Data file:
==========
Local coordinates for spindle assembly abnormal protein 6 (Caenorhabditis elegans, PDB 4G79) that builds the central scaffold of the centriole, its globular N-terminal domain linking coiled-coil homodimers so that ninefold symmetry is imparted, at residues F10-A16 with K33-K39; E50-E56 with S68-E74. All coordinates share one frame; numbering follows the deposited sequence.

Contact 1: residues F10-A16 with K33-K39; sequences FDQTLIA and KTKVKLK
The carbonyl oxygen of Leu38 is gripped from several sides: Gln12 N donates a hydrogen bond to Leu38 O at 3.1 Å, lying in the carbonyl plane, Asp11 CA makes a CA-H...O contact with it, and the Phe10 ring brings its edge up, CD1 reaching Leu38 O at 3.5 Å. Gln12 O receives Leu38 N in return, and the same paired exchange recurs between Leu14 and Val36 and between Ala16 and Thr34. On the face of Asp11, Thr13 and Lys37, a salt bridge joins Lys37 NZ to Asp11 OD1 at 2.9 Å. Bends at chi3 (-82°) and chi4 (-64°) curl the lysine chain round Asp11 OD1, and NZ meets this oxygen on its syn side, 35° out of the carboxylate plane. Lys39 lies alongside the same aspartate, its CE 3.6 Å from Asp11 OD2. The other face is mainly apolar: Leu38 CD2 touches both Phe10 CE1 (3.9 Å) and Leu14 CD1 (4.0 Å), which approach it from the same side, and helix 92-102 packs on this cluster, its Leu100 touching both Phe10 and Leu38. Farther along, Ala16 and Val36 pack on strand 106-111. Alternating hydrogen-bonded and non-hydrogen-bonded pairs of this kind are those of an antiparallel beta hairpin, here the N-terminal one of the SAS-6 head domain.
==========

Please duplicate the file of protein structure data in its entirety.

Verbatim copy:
Local coordinates for spindle assembly abnormal protein 6 (Caenorhabditis elegans, PDB 4G79) that builds the central scaffold of the centriole, its globular N-terminal domain linking coiled-coil homodimers so that ninefold symmetry is imparted, at residues F10-A16 with K33-K39; E50-E56 with S68-E74. All coordinates share one frame; numbering follows the deposited sequence.

Contact 1: residues F10-A16 with K33-K39; sequences FDQTLIA and KTKVKLK
The carbonyl oxygen of Leu38 is gripped from several sides: Gln12 N donates a hydrogen bond to Leu38 O at 3.1 Å, lying in the carbonyl plane, Asp11 CA makes a CA-H...O contact with it, and the Phe10 ring brings its edge up, CD1 reaching Leu38 O at 3.5 Å. Gln12 O receives Leu38 N in return, and the same paired exchange recurs between Leu14 and Val36 and between Ala16 and Thr34. On the face of Asp11, Thr13 and Lys37, a salt bridge joins Lys37 NZ to Asp11 OD1 at 2.9 Å. Bends at chi3 (-82°) and chi4 (-64°) curl the lysine chain round Asp11 OD1, and NZ meets this oxygen on its syn side, 35° out of the carboxylate plane. Lys39 lies alongside the same aspartate, its CE 3.6 Å from Asp11 OD2. The other face is mainly apolar: Leu38 CD2 touches both Phe10 CE1 (3.9 Å) and Leu14 CD1 (4.0 Å), which approach it from the same side, and helix 92-102 packs on this cluster, its Leu100 touching both Phe10 and Leu38. Farther along, Ala16 and Val36 pack on strand 106-111. Alternating hydrogen-bonded and non-hydrogen-bonded pairs of this kind are those of an antiparallel beta hairpin, here the N-terminal one of the SAS-6 head domain.